Agile Analytics: Slicing Data Warehousing User Stories for Business Value
Value-Added Agile Strategies
How to Deal With Common Issues Encountered During a Transition to an Agile Approach
I am excited about my latest publishing adventure with The Cutter Consortium. The article is called, “Agile Analytics: Slicing Data Warehousing User Stories for Business Value.”
Before you read it, I first want to tell you about Cutter.
Cutter Consortium is a global information technology research company located in Massachusetts founded by Karen Fine Coburn. Their research focuses on the areas of agile software development, agile project management, business architecture and enterprise architecture, business intelligence, outsourcing, business-technology strategy, risk management and benchmarking. Their services include research, training, and consulting. Cutter is highly regarded and very well known, particularly on the East Coast. The best agile experts work with Cutter, like Tim Lister, Israel Gat and Tom DeMarco (just to name a few!).
Cutter is big on education and working with executives. Every year, Cutter sponsors the Cutter Summit, a three-day executive education program that provides a high ratio of experts to attendees. This year, I will be giving a workshop called Iterative Development Strategies for Business Intelligence Projects. The workshop will include my best work and ideas and I can’t speak highly enough of the Cutter Summit. I think you should sincerely consider attending.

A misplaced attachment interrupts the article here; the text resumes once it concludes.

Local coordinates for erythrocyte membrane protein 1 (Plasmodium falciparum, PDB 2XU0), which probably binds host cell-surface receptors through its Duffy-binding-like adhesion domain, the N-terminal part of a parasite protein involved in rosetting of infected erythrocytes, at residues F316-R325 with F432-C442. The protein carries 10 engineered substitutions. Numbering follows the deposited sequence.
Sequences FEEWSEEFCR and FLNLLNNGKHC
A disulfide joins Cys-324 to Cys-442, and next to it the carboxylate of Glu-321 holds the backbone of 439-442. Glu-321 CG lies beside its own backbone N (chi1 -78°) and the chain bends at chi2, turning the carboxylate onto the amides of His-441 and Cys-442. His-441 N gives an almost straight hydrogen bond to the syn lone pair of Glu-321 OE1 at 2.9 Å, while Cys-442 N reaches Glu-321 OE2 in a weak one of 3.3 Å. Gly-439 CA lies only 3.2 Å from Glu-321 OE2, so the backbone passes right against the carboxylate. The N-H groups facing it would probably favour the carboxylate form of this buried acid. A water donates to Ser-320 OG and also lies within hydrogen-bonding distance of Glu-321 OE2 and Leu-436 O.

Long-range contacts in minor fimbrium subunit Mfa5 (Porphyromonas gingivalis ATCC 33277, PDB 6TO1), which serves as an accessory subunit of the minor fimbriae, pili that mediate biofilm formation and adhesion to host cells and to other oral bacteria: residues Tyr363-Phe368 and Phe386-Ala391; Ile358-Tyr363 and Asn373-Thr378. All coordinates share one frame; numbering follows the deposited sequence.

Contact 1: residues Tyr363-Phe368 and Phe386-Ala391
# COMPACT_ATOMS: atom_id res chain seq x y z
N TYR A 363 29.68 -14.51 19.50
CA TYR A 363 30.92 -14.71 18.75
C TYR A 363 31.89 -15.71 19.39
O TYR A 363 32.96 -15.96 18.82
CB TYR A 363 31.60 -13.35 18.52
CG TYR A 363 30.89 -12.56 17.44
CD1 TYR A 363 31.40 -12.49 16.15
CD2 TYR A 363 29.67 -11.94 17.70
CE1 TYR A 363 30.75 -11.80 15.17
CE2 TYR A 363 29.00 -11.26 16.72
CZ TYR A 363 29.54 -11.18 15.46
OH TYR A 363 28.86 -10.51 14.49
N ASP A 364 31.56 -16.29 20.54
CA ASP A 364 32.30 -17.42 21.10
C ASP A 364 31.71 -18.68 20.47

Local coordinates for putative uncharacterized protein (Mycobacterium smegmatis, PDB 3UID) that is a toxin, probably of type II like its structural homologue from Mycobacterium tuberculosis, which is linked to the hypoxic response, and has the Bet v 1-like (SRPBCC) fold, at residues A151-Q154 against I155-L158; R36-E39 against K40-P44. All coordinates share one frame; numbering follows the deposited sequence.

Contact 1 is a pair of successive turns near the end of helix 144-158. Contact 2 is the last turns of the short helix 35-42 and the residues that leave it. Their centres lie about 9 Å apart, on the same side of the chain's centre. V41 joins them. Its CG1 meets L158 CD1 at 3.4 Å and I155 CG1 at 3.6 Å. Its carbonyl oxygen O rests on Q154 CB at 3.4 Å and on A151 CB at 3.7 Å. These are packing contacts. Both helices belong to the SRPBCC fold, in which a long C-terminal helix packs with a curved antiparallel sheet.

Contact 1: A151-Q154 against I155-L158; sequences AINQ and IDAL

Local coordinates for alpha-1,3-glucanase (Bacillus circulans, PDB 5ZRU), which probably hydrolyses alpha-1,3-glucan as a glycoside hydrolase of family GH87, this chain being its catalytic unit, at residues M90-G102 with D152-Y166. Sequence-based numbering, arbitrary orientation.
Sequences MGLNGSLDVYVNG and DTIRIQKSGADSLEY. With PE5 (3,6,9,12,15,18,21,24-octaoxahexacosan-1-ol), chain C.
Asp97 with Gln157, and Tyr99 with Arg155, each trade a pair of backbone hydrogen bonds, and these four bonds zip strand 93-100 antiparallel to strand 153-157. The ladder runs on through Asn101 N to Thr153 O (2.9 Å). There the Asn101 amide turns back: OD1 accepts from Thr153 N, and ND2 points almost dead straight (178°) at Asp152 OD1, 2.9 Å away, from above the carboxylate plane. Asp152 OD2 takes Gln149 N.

Now, on to my article. Included in Cutter’s educational services are several publications. One of them is a monthly journal, available for members-only, called The Cutter IT Journal. It is a collection of half a dozen articles on a specific topic selected by a guest editor. I’ve had the honor of serving as guest editor, working closely with the Cutter staff and remarkable agilists putting together the publication, Does Agile Equal Better DW/BI?.